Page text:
The battle within

 

Michael Shier’s letter from Canada about Islam in last month’s New Directions (Between or Within?) suffers from a fatal flaw: it is more about us than them. Take, for example, Shier’s criticism of one of the foremost scholars of Islam, Professor Bernard Lewis. We are told Lewis ‘believes that the Judaeo-Christian West always was and always will be at odds with Islam.’ This gets it precisely the wrong way round. Lewis’ concern in his many books is with Islam’s attitude to the West, not with what we think of them.

Irenic

As far as the latter is concerned, few Christians would disagree with Shier’s irenic approach. He is surely right to dismiss Billy Graham’s son’s view that ‘Islam is a very evil and wicked religion’ as ‘silly’ and ‘ignorant.’ He points out that Muslims, Christians and Jews agree on a lot of fundamentals such as the doctrine of creation and the spiritual destiny of man. But he surely goes too far when he writes of ‘our common Scriptures.’ Although Muslims respect the Bible, only the Koran is Scripture, viz., the inspired utterance of God. And is the fact that ‘Islam belongs to a western monotheist tradition in which salvation is worked out in history’ really grounds for optimism, as Shier claims?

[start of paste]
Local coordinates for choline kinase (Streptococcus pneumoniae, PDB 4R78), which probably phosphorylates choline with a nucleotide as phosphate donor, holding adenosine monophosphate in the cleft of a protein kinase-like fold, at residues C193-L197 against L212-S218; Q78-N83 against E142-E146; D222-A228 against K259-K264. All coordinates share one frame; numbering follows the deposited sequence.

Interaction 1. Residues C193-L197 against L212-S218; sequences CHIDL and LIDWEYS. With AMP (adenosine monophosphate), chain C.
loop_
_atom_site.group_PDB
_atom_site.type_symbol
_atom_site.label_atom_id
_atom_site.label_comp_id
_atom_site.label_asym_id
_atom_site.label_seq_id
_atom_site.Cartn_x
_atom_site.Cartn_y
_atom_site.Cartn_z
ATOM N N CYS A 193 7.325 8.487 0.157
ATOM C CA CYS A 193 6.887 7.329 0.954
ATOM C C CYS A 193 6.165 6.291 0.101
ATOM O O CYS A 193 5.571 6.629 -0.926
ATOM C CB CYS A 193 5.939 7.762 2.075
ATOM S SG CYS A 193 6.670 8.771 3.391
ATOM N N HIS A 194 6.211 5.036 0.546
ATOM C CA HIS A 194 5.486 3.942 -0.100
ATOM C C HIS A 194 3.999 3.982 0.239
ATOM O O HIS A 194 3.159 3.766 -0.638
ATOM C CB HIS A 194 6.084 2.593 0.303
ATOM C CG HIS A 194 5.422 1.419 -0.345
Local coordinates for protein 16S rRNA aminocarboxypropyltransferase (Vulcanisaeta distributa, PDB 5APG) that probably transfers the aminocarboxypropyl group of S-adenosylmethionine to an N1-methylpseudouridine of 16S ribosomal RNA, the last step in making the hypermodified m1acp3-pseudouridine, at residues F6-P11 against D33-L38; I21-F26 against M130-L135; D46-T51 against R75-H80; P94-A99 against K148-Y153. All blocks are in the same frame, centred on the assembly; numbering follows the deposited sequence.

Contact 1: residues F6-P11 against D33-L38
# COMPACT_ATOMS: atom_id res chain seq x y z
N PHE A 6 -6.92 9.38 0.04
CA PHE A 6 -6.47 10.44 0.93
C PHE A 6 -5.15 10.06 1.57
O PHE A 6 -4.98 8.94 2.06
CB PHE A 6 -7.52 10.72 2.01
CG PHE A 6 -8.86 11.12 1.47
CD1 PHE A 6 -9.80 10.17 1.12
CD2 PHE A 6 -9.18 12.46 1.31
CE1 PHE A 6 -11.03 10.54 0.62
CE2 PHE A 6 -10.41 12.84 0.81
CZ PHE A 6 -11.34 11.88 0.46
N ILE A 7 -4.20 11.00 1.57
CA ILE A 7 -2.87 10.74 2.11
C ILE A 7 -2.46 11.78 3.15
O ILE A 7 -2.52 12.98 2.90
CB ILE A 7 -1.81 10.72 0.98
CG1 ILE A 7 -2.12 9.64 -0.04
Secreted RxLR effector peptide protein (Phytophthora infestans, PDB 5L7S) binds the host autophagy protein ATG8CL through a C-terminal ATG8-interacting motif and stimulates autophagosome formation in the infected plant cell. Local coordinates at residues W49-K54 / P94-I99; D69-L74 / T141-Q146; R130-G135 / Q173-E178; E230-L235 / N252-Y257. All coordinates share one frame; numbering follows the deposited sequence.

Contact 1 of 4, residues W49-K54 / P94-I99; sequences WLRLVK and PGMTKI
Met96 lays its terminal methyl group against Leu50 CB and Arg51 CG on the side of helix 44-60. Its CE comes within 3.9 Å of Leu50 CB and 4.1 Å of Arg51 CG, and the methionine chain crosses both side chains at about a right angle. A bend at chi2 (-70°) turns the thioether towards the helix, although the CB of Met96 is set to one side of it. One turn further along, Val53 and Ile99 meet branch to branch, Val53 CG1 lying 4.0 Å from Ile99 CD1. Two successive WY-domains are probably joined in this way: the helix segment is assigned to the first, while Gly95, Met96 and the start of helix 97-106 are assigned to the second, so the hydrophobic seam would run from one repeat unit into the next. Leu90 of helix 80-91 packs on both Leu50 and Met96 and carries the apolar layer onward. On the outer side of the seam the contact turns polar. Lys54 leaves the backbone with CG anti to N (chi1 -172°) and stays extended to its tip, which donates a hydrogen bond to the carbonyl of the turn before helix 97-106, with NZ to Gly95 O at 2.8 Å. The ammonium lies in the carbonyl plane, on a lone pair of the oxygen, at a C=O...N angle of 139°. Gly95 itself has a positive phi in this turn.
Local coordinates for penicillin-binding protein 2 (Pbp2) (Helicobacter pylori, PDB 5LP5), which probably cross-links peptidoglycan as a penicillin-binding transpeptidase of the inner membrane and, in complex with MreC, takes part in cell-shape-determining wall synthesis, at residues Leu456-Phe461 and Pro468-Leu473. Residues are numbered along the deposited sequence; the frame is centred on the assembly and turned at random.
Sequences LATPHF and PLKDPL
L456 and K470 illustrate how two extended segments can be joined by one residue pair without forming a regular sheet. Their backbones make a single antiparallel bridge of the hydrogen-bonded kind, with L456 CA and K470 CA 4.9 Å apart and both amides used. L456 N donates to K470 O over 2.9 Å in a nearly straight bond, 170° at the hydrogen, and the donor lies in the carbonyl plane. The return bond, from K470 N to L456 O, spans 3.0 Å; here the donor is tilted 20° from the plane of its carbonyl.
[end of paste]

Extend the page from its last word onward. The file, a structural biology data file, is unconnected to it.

The problem is that Muslims have always held that the only way ‘salvation is worked out in history’ is by the spread of Islamic faith and rule through the world. To that extent, Lewis is surely right to predict that Islam is likely to remain at odds with ‘the Judaeo-Christian West’ at least for the foreseeable, if not the infinite (!), future. Despite Shier’s irenicism (he urges us to start ‘talking about our Islamo-Christian heritage’) I see no evidence that he is about to make the submission to Allah required by Islam. Indeed, quite the reverse: ‘the Christian…is always looking to the day when there will be one flock, one shepherd.’